The estimate is robust as it uses a large number of independent measurements, including satellite altimetry, gravitmetry and the input-output method. Satellite measurements of changes in ice sheets and glaciers have become common place since the early 1990s, and can provide excellent details of changes in snow and ice over entire continents, including areas where access is challenging, like Antarctica.


Gravimetry is the measurement of the strength of a gravitational field (Pritchard et al. 2010). Measuring the time-varying gravity field by satellite of an ice mass shows mass change in glacial environments. GRACE was launched in 2002, and it calculates the changes of the Earth’s geopotential due to surface and atmospheric mass-transport processes, including glacier accumulation and ablation (Pritchard et al. 2010).

Gravimetric estimates of mass change must be corrected for glacial isostatic adjustment. The IMBIE Team (2018) used 6 different glacial isostatic adjustment (GIA) models, 9 continent-wide simulations and 2 regional simulations. The net gravitational effect of GIA across Antarctica is positive, with the greatest uplift in areas where GIA is a large component of regional mass change (e.g. the Amundsen, Ross and Filchner-Ronne sectors of West Antarctica) (IMBIE Team, 2018).

Monthly changes in Antarctic ice mass, in gigatones, as measured by NASA’s Gravity Recovery and Climate Experiment (GRACE) satellites from 2003 to 2011. The data illustrate the continuing loss of ice from the continent. The plots here depict results from five different IMBIE team members using different methods. The data have been adjusted to reflect new models of post-glacial rebound. Image credit: NASA-JPL/Caltech; NASA GSFC; CU-Boulder; Technical University of Munich; Technical University of Denmark; Delft University of Technology, Aerospace Engineering, Netherlands; Durham University, UK; Leeds University, UK From:

Satellite Altimetry

Satellite altimetry uses radars on satellites to measure the surface height of ice sheets. The surface height of 70% of the Antarctic Ice Sheet has been measured continuously since 1992 (Pritchard et al. 2010). This technique shows where ice is thinning, which has largely been attributed to the acceleration of ice.

Input-Output method

The input-output method subtracts solid-ice discharge from net snow accumulation (IMBIE Team 2018). This method helps the interpretation of mass trends derived from gravimetry and altimetry. Snowfall is the main driver of variability in Antarctic Ice Sheet surface mass change. Antarctic Ice Sheet surface mass balance is taken from atmospheric models, evaluated with in situ weather stations and remote observations from satellites. Accumulation rates on the Antarctic Peninsula are the highest, and are 3x lower in the WAIS and 7x lower in the EAIS.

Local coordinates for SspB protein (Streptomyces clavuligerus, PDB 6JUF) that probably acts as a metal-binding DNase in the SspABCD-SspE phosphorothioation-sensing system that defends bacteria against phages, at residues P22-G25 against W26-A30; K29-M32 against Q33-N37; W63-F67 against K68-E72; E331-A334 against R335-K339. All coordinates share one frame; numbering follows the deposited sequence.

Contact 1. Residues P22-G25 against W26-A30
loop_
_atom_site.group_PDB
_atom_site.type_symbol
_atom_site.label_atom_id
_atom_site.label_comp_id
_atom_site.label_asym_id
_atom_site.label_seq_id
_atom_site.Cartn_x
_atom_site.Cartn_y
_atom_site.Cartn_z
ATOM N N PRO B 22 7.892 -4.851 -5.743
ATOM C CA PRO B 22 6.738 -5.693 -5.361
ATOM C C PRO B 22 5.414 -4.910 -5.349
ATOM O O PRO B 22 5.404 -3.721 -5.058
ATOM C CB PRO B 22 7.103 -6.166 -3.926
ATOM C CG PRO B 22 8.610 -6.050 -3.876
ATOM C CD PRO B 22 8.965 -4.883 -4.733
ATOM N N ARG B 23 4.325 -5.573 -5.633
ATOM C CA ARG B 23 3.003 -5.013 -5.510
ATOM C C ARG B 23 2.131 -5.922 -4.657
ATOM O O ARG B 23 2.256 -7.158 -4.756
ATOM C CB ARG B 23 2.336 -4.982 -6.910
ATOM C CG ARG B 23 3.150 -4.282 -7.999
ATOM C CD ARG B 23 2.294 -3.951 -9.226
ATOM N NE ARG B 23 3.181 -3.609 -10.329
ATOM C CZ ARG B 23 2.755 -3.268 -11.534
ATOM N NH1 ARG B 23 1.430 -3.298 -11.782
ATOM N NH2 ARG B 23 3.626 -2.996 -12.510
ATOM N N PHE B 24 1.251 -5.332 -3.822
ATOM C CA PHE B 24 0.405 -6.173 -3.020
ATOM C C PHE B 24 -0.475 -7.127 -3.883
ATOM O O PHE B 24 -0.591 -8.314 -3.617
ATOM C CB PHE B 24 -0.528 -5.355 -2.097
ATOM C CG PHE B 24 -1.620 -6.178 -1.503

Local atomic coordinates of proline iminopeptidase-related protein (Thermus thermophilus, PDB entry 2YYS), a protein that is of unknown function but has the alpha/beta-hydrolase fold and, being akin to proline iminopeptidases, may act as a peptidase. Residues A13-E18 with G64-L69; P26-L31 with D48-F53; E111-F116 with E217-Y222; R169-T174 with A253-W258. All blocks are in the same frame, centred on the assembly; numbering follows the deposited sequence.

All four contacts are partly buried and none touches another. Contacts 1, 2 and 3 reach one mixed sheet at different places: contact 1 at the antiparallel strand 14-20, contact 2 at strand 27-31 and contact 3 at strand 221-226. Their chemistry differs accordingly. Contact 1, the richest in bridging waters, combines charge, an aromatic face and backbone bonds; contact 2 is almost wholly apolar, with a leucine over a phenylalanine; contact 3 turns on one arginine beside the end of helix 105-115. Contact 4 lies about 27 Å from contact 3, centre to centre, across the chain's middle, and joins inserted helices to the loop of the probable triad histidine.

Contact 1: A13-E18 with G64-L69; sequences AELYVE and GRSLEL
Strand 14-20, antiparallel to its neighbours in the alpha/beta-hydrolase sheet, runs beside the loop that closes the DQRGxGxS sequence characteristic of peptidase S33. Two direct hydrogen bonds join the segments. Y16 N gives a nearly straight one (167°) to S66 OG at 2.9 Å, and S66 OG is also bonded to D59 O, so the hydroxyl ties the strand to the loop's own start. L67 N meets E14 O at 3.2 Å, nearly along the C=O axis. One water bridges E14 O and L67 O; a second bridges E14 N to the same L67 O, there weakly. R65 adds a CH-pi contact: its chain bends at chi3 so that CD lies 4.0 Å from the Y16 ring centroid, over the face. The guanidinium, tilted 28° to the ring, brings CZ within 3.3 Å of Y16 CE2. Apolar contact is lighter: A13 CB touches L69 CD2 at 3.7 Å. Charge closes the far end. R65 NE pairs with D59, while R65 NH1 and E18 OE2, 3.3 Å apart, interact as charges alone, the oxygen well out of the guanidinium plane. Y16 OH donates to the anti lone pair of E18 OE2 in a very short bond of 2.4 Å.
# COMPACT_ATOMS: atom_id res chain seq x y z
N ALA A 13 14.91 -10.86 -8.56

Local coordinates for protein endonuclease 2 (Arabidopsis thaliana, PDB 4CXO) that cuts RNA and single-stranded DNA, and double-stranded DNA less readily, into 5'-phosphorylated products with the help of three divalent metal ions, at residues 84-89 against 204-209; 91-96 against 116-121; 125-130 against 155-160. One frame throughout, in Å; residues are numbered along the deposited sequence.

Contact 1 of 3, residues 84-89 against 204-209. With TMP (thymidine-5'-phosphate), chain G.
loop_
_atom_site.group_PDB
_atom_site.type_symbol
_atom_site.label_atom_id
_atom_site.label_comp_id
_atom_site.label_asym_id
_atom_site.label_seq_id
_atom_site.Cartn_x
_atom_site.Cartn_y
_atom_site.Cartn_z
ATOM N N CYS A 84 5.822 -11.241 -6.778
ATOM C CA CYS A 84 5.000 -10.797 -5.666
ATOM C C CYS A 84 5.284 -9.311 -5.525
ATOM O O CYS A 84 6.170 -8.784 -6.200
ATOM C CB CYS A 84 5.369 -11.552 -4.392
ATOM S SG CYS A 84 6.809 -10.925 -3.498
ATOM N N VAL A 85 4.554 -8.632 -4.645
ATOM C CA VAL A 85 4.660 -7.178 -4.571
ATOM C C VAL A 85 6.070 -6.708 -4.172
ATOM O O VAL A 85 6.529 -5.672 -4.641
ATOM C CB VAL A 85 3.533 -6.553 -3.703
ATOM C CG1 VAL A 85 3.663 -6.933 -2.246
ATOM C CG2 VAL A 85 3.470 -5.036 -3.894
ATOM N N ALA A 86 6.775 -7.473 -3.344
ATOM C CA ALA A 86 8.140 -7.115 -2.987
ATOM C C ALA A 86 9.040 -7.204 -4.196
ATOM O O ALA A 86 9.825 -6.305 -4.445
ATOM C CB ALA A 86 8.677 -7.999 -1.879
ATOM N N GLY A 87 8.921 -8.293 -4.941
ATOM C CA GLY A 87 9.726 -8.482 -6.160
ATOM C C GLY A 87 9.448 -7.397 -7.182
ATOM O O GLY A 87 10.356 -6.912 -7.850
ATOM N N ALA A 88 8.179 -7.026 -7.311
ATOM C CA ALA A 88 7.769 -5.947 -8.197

The variability in all the different products used is similar, and they all indicate an absence of a surface-wide trend in changes in surface mass balance from 1979-2017, which indicates that the mass loss from the Antarctic Ice Sheet is dominated by solid-ice discharge into the ocean.

The take-home message

This paper agrees with recent studies that have mapped grounding line recession of major ice streams in the WAIS, associated with warm ocean currents melting ice sheets and ice shelves from below. This body of research indicates that it is not changes in snowfall or surface air temperatures that are driving major ice-sheet recession in West Antarctica; rather, it is grounding-line recession and increased calving, associated with decreased ice-shelf buttressing from thinner and smaller ice shelves, that is driving large-scale ice losses.

Further Reading


The IMBIE Team, 2018. Mass balance of the Antarctic Ice Sheet from 1992-2017. Nature 558, 219–222.

Medley, B., McConnell, J.R., Neumann, T.A., Reijmer, C.H., Chellman, N., Sigl, M. and Kipfstuhl, S., 2018. Temperature and snowfall in Western Queen Maud Land increasing faster than climate model projections. Geophysical Research Letters 45, 1472-1480.

Pritchard, H.D., Luthcke, S.B., and Fleming, A.H., 2010. Understanding ice-sheet mass balance: progress in satellite altimetry and gravitmetry. Journal of Glaciology 56 (200), 1151-1161).

Shepherd, A. et al., 2012. A reconciled estimate of ice-sheet mass balance. Science 338, 1183–1189.

Zwally, H.J., Li, J., Robbins, J.W., Saba, J., Yi, D., and Brenner, A.C., 2015. Mass gains of the Antarctic Ice Sheet exceed losses. Journal of Glaciology 61 (230), 1019-1036.